In April, the US announced a 7-year ban on ZTE. This China’s leading communication player was found to have violated a ban on shipping US technology to Iran. The sanctions will bar ZTE from purchasing essential US components.
President Xi, summarizing lessons learned from the ZTE case, stressed the concept of “core technology” (in Chinese), referring to fundamental research and high-tech innovations that play a vital role in keeping China strong and independent.
“The US ban on ZTE is a wake-up call for China. China should be more focused on developing core technology, otherwise, we would further lose our voice [in technology],” said Ruan Zongze, vice-director of the China Institute of International Studies. He went on to say: “We have the talent and have resources to do it.”
Big powers will have to deal with persistent obstacles such as research, talent, and ecosystem building. Flexible startup businesses, on the other hand, may demonstrate greater potential amid steadily increasing market needs and the growing IoT field.
Inconvenient truths for big powers
To transfer core technology from thoughts to products, China has to face great challenges.
Money, however, is the last obstacle. China spent $279 billion on research in 2017, a 14% year-on-year increase. The huge volume made up 2.1% of China’s GDP. On 26 April, 2018, China’s state-backed semiconductor fund was “near to closing a $18.98 billion investment round for a second fund”, the first round of which raised $22 billion.
However, other areas don’t look that good. The overall research and talent environment is still weak. In 2015, there were 1,113 researchers per million people in China, 4,231 in the US, 6,899 in South Korea and 8,255 in Israel, according to UNESCO Institute for Statistics.
“There are Chinese companies such as Phytium and ShenWei that are into high-performance chips. The products are currently at the pre-mass production stage. Their chips do have a way to go to catch up with Intel’s best chips. To fill the gap between world leaders and our players, years of experience is one thing, and the leaders’ own manufacturing plants for key chip components such as wafers is another thing,” Guo Xiongfei, Design Director at Jinglue Semiconductor told us.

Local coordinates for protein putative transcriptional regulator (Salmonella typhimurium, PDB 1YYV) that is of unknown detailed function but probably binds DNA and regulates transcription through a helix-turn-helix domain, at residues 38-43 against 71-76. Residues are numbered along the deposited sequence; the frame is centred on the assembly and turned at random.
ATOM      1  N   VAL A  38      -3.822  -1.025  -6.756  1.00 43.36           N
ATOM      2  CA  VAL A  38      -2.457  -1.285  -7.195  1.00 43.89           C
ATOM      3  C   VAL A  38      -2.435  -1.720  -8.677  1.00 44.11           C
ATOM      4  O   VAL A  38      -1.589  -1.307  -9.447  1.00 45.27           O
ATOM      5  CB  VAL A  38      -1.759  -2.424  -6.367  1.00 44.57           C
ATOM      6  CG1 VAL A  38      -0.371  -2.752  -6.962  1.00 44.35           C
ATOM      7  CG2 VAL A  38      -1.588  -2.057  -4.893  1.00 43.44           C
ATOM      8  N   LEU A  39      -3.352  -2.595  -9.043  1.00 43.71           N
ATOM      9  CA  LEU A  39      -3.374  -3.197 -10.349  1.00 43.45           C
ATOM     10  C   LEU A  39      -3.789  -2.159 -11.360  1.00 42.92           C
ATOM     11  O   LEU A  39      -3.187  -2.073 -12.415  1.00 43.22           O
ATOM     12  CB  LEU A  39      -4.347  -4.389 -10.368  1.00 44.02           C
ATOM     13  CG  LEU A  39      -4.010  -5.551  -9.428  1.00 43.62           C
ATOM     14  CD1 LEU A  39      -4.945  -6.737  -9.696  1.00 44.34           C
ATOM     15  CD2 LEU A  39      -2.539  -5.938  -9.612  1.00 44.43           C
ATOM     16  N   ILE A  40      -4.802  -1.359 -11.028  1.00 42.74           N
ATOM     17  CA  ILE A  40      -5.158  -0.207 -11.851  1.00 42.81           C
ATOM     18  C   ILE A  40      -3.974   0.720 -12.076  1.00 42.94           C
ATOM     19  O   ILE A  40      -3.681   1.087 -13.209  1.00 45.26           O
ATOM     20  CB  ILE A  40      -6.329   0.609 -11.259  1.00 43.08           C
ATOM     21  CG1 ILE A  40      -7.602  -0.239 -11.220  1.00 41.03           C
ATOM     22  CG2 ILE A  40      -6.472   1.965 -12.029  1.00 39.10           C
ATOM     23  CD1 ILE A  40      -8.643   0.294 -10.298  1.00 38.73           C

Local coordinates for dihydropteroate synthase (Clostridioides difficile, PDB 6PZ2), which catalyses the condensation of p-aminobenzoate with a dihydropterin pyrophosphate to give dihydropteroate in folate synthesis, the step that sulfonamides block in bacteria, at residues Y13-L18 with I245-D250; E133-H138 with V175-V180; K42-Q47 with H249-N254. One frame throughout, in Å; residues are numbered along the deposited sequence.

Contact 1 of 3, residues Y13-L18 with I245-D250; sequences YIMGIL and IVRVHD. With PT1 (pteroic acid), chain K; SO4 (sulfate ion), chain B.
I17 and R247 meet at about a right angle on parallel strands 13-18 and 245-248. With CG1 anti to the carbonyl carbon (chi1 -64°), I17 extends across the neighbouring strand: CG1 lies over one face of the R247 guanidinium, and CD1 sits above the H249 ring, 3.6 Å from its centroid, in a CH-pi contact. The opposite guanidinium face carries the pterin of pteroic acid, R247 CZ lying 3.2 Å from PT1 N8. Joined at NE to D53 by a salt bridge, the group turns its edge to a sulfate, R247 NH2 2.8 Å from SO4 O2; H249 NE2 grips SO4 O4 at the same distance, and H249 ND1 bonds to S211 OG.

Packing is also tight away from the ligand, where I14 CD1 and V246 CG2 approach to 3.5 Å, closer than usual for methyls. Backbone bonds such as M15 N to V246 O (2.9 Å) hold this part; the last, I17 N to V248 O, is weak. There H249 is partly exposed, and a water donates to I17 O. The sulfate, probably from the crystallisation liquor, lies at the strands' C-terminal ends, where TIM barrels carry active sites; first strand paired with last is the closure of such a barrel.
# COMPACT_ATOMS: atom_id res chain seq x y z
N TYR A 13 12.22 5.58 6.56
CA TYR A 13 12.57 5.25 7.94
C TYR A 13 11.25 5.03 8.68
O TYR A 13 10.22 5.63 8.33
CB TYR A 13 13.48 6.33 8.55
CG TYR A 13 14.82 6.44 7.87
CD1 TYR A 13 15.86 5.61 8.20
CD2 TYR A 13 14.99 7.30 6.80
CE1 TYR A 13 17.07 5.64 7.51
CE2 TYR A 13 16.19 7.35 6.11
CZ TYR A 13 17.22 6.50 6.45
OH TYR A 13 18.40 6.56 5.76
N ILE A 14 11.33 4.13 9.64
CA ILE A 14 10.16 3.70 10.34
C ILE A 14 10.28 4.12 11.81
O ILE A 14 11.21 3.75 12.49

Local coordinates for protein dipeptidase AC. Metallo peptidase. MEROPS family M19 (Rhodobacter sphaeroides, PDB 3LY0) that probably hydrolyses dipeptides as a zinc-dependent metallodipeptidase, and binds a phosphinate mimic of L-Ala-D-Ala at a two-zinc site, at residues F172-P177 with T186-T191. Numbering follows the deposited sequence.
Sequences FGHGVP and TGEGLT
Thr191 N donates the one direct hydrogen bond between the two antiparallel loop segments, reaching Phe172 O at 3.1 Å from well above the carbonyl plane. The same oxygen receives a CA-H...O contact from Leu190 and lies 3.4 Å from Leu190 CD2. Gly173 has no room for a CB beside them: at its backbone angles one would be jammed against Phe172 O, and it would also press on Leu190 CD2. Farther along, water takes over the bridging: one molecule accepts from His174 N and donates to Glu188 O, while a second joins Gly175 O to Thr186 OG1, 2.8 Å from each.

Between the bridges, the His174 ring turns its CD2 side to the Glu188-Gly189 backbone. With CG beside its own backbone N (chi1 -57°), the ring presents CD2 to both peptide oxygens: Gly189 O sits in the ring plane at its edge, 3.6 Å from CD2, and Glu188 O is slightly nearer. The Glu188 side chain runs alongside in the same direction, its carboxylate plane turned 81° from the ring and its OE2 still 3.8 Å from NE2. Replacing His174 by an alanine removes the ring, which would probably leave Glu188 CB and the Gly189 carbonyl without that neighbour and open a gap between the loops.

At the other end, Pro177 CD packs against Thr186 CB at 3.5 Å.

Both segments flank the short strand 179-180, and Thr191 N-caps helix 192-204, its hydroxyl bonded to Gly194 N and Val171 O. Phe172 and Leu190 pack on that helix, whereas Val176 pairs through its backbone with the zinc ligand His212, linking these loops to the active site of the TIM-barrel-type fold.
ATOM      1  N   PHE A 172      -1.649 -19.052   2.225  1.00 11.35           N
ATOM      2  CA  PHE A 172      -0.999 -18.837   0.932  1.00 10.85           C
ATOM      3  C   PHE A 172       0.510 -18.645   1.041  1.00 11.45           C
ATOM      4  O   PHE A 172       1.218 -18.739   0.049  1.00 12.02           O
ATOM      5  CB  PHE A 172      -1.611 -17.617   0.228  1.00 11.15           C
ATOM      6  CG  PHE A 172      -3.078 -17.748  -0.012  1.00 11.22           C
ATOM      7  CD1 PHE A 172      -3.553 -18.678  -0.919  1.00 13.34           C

China’s desire to build up chip production can to some extent mix technology needs with nationalism. It’s rare, though, to see a state’s will absent from core technology and other strategic country-backed innovation plans.
“In terms of core technology, we can neither rely on foreign sources nor imports. The problem can only be solved by strengthening innovation power, and pursuing the spirit of scientists’ who created ‘atomic bomb, H-bomb, and satellites (in Chinese: 两弹一星) as well as China’s manned space project (in Chinese: 载人航天),” Ni Guangnan, member of the Chinese Academy of Engineering Science, said in a recent interview (in Chinese).
The state will have to inject massive funding and other resources to core technology field particularly chips. But, there are too many types of chips and it’s not quite clear where the priorities are.
Research, talent, and ecosystem building cannot succeed overnight. Setting proper expectation for or quantify the progress in the near future will also be impossible.